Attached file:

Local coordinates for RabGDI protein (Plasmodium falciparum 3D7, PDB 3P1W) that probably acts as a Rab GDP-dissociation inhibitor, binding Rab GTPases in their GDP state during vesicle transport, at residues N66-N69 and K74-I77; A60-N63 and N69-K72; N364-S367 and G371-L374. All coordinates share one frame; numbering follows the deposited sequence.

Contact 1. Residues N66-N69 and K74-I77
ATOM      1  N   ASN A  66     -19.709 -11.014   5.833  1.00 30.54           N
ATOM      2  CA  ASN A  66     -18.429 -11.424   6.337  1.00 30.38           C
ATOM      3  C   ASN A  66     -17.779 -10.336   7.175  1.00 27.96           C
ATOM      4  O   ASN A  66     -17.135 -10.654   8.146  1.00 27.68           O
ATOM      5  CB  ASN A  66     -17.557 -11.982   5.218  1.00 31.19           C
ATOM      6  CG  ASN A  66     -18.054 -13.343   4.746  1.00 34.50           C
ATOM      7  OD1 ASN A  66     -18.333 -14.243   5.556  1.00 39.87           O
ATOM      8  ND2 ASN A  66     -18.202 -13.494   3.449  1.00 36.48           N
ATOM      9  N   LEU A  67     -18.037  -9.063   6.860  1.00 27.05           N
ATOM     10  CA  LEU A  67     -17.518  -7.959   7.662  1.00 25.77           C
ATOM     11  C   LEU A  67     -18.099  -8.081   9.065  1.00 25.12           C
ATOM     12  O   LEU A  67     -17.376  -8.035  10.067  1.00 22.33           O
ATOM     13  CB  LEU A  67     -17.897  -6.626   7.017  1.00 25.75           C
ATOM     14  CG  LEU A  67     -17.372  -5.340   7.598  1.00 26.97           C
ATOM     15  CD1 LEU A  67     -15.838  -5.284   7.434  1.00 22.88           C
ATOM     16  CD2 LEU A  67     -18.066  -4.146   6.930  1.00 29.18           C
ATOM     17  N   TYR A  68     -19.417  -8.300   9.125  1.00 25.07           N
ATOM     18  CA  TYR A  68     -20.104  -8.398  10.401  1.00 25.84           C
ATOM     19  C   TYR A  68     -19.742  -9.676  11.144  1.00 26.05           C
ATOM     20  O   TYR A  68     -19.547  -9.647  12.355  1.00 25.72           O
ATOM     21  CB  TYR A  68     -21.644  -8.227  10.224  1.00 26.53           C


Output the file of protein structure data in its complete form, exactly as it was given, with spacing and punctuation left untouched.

Local coordinates for RabGDI protein (Plasmodium falciparum 3D7, PDB 3P1W) that probably acts as a Rab GDP-dissociation inhibitor, binding Rab GTPases in their GDP state during vesicle transport, at residues N66-N69 and K74-I77; A60-N63 and N69-K72; N364-S367 and G371-L374. All coordinates share one frame; numbering follows the deposited sequence.

Contact 1. Residues N66-N69 and K74-I77
ATOM      1  N   ASN A  66     -19.709 -11.014   5.833  1.00 30.54           N
ATOM      2  CA  ASN A  66     -18.429 -11.424   6.337  1.00 30.38           C
ATOM      3  C   ASN A  66     -17.779 -10.336   7.175  1.00 27.96           C
ATOM      4  O   ASN A  66     -17.135 -10.654   8.146  1.00 27.68           O
ATOM      5  CB  ASN A  66     -17.557 -11.982   5.218  1.00 31.19           C
ATOM      6  CG  ASN A  66     -18.054 -13.343   4.746  1.00 34.50           C
ATOM      7  OD1 ASN A  66     -18.333 -14.243   5.556  1.00 39.87           O
ATOM      8  ND2 ASN A  66     -18.202 -13.494   3.449  1.00 36.48           N
ATOM      9  N   LEU A  67     -18.037  -9.063   6.860  1.00 27.05           N
ATOM     10  CA  LEU A  67     -17.518  -7.959   7.662  1.00 25.77           C
ATOM     11  C   LEU A  67     -18.099  -8.081   9.065  1.00 25.12           C
ATOM     12  O   LEU A  67     -17.376  -8.035  10.067  1.00 22.33           O
ATOM     13  CB  LEU A  67     -17.897  -6.626   7.017  1.00 25.75           C
ATOM     14  CG  LEU A  67     -17.372  -5.340   7.598  1.00 26.97           C
ATOM     15  CD1 LEU A  67     -15.838  -5.284   7.434  1.00 22.88           C
ATOM     16  CD2 LEU A  67     -18.066  -4.146   6.930  1.00 29.18           C
ATOM     17  N   TYR A  68     -19.417  -8.300   9.125  1.00 25.07           N
ATOM     18  CA  TYR A  68     -20.104  -8.398  10.401  1.00 25.84           C
ATOM     19  C   TYR A  68     -19.742  -9.676  11.144  1.00 26.05           C
ATOM     20  O   TYR A  68     -19.547  -9.647  12.355  1.00 25.72           O
ATOM     21  CB  TYR A  68     -21.644  -8.227  10.224  1.00 26.53           C